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Ninjatown: Trees of Doom Review – Spotlight on Venan Entertainment E3
In the exploding realm of mobile gaming – iPod Touch, iPhone, iPad, and any other cell phone-turned-gaming-device – I’m a relative noob. I just purchased my first iPod (2nd gen Touch model, 32GB) a month ago, which replaced my itty-bitty iPod Shuffle screenless model from about four years ago. Now that I’ve jumped headlong into Apple’s pool of apps, games are sparking an interest in my game-oriented cerabellum.
Preparing for E3 2010 meant all sorts of swag offerings, press releases, news bits, and scheduled appointments all flooding my inbox prior to the show. I didn’t really have to be picky, but I did pick through the various items and tried to line up what appealed to me. Damon Caporaso, one of two head honchos here at BSCreview.com and BSCkids.com, requested that I check out Venan Entertainment at the behest of Sandbox Strategies, the PR firm who handles Venan. I was put on a short list of people who would get a code for a FREE copy of Ninjatown: Trees of Doom, an arcade-style game for the iPod, iPhone, and, coming very soon, iPad.
Reviewing Ninjatown: Trees of Doom was a simple task since the game is lightweight, portable, and accessible. In short, it’s easy to pick up, easy to set down, and immensely fun. The game itself is simple in appearance, but offers consistently challenging gameplay the further up the tree you climb. The Trees of Doom are quite literal in the sense that on each side of the screen, there is a tree. You are, of course, the Ninja character, dressed in all black with mad acrobatic skills. Using your thumbs, you guide Ninja up each side of the tree. When an obstacle comes your way, you can’t back down the tree, you must jump to the other side by tapping the opposite side with your other thumb. It’s as simple as that. Hold to climb, tap opposite to jump. Some obstacle sequences require you to jump back and forth rapidly to avoid them, so your timing has to be quick and perfect. Most of the time you can just climb past obstacles on a single side, and so on.
Another neat feature are the tree branches. When Ninja latches onto one, you pull your thumb down on the screen to bend back the branch. Depending on how far you pull your finger, the branch will adjust the relative height Ninja will reach when he or she is flung. By moving your finger/thumb left or right, the arrow will let you know where on the tree trunk Ninja will land. It’s not difficult to learn, but it takes patience and timing to master. Once you let go of the screen, the branch flings Ninja where you directed him/her, and you keep on climbing.
Of course, what would a game like this be without power-ups to help Ninja achieve his/her goal by climbing as high as possible? Ninjatown: Trees of Doom adds a slew of power-ups, including a Mustache (takes Ninja higher up the trees while skipping obstacles), Cape (turns Ninja into a super-powered hero who flies to crazy heights on the trees), Bubblegum (surrounds Ninja in a protective pink bubble that grants him/her a free “hit” on an obstacle), and even additional costumes to change Ninja’s appearance! I was told that more items are on the way, but it doesn’t stop there. Venan Entertainment’s CEO, Brandon Curiel, in the video interview I conducted with him on the E3 show floor (see embedded video below), revealed the new Scribble skin that will be offered to players for FREE! It doesn’t change the functionality of the game, but it’s the small things that developers hand out to players that add up to big value, and free skins are a way to do this while offering a personalized feel. Scribble will be free to download at the App Store soon.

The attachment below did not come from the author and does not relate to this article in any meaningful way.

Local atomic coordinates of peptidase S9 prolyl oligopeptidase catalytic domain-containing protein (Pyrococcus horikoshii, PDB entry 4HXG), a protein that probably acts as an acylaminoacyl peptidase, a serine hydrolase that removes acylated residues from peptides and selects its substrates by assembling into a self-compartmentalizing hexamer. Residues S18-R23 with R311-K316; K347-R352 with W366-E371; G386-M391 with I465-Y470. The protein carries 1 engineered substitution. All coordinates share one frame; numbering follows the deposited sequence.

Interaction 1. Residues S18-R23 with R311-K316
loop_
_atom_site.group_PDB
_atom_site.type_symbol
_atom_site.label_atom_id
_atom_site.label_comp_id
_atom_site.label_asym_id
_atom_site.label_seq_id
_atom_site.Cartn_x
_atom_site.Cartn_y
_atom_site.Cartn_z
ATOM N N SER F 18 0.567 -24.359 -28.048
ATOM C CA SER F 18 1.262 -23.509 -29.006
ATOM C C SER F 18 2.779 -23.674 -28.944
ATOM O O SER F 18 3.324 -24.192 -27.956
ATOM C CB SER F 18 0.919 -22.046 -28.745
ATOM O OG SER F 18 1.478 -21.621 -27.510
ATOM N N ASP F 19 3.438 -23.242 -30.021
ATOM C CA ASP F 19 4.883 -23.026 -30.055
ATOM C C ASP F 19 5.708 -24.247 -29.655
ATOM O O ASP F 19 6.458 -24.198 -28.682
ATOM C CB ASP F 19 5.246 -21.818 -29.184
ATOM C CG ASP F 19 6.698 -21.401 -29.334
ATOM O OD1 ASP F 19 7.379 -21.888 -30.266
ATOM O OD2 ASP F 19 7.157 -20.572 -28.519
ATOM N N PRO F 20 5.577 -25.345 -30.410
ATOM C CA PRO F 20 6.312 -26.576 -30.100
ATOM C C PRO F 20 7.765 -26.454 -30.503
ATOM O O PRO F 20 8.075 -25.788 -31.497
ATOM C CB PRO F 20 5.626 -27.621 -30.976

Because this is an arcade-style game, that means that you have a single life with which to climb as high as you can. Your progress in the Classic game mode is measured in height climbed, whereas in Timed mode – a new mode being added to the App Store update for the game…which is free, by the way – you are measured in best time. If you hit obstacles in Classic mode, you “die” and must start all the way over on the ground at the foot of the trees. In Timed mode, obstacles add seconds to your time, reducing your best time overall. Being that Ninjatown: Trees of Doom presents the player with a fun, rapid-fire method of gameplay, it’s easy to pick up and play for a bit to pass the time in an airport, line at the grocery store, or to tune out an annoying relative, and easy to set down if duty calls you away. Pause the game, go back to the Home screen, and later you can pick up right where Ninja left off! Perfectly portable!
Last, but not least, is the built-in ability to post your scores to Twitter and Facebook if you so choose. Want to compete with your friends? Simply upload your best scores and/or times from both Classic and Timed modes, and let Twitter and Facebook be your bragging epicenters! Of course, you need a Twitter and/or Facebook account to do so, plus a wireless or 3G connection to upload.
Overall, my visit with Venan Entertainment was exciting. Space Miner also made a showing, an Asteroids-type space shooter that’s as portable and accessible as Ninjatown: Trees of Doom. Both games fill the void in mobile gaming, and stand out as gems in an app pool generally loaded with shovelware. If you love arcade-style games that go back to the roots of our childhoods, without the limitations of huge arcade machines in corner drug stores, you’ll love the colorful, challenging, and engaging gameplay offered by Ninjatown: Trees of Doom and Space Miner. Check out the video below for a full scoop of what Venan Entertainment is up to, courtesy of Brandon Curiel, CEO.
FINAL REVIEW SCORE (Ninjatown: Trees of Doom): 10.0 – you can’t go wrong with a bug-free, easy-to-control, accessible game that looks as great as it plays, with free add-on content to boot!